5. The Middle East is a choice between root canals or migraines. Pick your poison.
No region of the world is going to be more dangerous for the United States than the Middle East. Challenges abound -- but at the moment there don't appear to be a great many opportunities. Disengagement, sadly, is not an option.
Again, think transaction, not transformation. On Iran, explore the hell out of diplomacy before you seriously consider military action -- let alone war. Getting out of these conflicts is always more difficult than it seems, and the risk-to-reward ratio on Iran is inherently skewed toward the risk end. Once a nation acquires the knowledge and capacity to construct a nuclear weapon, it can't just be bombed out of its collective consciousness. Military actions will at best delay, not prevent, Iran from acquiring nuclear weapons.
Unless you can change the mullahcracy in Tehran, your best bet would be an outcome that would keep Iran years away from actually making a nuclear weapon. Given the depth of animosity and mistrust between the United States and Iran over the last half-century, the odds of a grand bargain are pretty low.
But here's how to give it your best shot: Start with an interim arrangement that deals with the issue of enrichment, and forestalls Iran from acquiring enough highly enriched uranium to construct a nuke. To get such a deal, by the way, you can't just come to the party with sticks. Carrots will be required too -- not only some sanctions relief on the enrichment question, but developing Iran's enrichment capacity on the civilian side. None of this may work -- but a good-faith, sustained effort is critical to your credibility and to any follow-on military attack.
On Israeli-Palestinian peace, think interim agreements and managing the conflict. Barring some profound change in the politics of Israel or Palestine, no conflict-ending solution that addresses borders, Jerusalem, refugees and security is likely.
Also, prepare to deal with Prime Minister Benjamin Netanyahu for some time to come. If you're looking to get even with him for stiffing you on settlements, sit quietly until the urge passes. Israeli elections in January will likely return Bibi to power, and if his coalition expands it will be for the purpose of stability and maybe war with Iran -- not for bold moves toward the Palestinians.
Let's face it: You don't have much credibility with Netanyahu. If you want any progress, you're going to have to figure out a way to create a relationship with him. In any event, think small for now. Do what you can to keep the Egyptian-Israeli peace treaty afloat. Push international donors to keep the Palestinian Authority in the black. Press hard on keeping Israeli-Palestinian security cooperation up and running. Push the Israelis to end restrictions on movement and economy opportunities for Palestinians. And, if there's a way to encourage quiet discussion on the least contentious final-status issues like territory and security, try that too.
If you truly can't help yourself and need to lay out a U.S. plan on all of the big issues, go ahead. Chances are they'll still be out there when your successor takes the inaugural oath. But don't delude yourself with visions of being the man to solve this thing once and for all.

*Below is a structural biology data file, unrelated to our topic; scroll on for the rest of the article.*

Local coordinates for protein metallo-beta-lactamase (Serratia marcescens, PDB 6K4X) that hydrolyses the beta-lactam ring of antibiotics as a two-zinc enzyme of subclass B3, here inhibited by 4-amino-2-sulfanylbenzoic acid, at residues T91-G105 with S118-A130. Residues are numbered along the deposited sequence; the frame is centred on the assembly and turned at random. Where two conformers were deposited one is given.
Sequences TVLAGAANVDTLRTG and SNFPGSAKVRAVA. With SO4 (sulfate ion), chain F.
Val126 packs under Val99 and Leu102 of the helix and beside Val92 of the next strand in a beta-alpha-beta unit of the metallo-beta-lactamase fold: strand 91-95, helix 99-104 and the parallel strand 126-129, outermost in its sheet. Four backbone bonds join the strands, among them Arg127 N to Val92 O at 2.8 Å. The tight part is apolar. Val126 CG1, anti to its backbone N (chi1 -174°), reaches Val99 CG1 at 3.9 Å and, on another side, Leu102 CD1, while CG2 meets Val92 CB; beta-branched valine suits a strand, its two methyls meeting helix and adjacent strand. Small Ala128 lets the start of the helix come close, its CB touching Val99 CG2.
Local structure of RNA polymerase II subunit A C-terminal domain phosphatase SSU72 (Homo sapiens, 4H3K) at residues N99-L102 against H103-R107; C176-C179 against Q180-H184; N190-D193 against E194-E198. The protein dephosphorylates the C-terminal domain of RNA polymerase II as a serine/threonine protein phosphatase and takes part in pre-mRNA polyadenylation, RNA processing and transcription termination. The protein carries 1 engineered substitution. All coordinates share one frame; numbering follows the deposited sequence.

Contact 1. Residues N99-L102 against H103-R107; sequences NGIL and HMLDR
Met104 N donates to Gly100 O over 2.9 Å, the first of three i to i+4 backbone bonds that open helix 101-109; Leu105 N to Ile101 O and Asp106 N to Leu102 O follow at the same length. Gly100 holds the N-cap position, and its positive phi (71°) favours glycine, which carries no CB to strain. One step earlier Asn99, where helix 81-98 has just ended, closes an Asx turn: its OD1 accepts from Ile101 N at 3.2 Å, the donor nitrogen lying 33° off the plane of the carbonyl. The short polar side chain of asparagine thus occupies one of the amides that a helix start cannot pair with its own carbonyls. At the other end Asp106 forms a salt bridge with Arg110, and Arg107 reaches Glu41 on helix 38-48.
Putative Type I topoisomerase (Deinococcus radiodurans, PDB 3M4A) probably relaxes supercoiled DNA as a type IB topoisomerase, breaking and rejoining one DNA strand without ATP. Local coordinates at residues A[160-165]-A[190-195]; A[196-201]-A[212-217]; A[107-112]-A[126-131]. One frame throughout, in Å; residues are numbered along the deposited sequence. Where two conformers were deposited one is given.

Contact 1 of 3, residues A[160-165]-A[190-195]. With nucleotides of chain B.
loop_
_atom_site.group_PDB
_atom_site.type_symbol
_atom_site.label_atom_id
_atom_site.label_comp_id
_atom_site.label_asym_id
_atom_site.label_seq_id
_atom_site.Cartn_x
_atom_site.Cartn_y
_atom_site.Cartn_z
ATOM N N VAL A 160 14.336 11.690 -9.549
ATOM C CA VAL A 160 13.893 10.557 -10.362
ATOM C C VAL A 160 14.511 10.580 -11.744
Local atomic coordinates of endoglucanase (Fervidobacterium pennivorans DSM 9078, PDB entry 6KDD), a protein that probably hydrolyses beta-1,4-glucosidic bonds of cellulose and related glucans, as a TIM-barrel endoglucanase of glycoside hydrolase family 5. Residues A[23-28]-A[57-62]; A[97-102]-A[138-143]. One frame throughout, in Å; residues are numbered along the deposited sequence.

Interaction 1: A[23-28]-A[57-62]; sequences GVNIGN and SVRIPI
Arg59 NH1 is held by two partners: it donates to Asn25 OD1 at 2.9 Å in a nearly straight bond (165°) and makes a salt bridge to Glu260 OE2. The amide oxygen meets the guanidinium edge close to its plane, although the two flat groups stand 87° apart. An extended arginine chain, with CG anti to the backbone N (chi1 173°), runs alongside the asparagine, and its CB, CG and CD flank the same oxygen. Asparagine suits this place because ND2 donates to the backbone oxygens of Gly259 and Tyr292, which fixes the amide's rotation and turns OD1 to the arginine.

On Syria, don't be lulled into believing that some notional post-election flexibility is going to expand your options there. As long as the rebels are so inchoate, the regime so militarily powerful, and the Russians so supportive of President Bashar al-Assad, the chances for dramatic change are pretty low.
That doesn't mean you should be idle on the Syrian front. Do what you can to ease the humanitarian and refugee crisis. Support Jordan, continue to work with the Turks, and support efforts to encourage a credible Syrian opposition. But be wary of a more proactive policy on the military side, particularly when it comes to providing sophisticated weaponry to a divided rebel movement whose interests may not necessarily be yours and which is acquiring its own record of war crimes.
6. Fix America's house even as you persist in trying to fix others.
Here's the bad news: Your credibility will begin to diminish the first day after your inauguration, and your status as a lame duck will grow ever closer as 2016 nears.
It's not that you can't chew gum and walk at the same time. The United States has to be involved in the rest of the world even while its domestic house is in a state of disarray. The major priority, though, must be on fixing our broken house and addressing the Five Deadly D's that sap American strength: debt, deficit, dysfunctional politics, decaying infrastructure, and dependence on hydrocarbons. If you bet on risky adventures abroad and lose, your credibility and political stock will fall when, in fact, it's badly needed to deal with pressing domestic matters, particularly the economy.
Governing is about choosing. The best thing you can do both for America and its position in the world is to address the sources of domestic weakness. If you succeed on that front, you will be strengthening the foundation on which our foreign policy rests. And in the process, who knows? You might actually become what you aspire to be -- a truly consequential American president.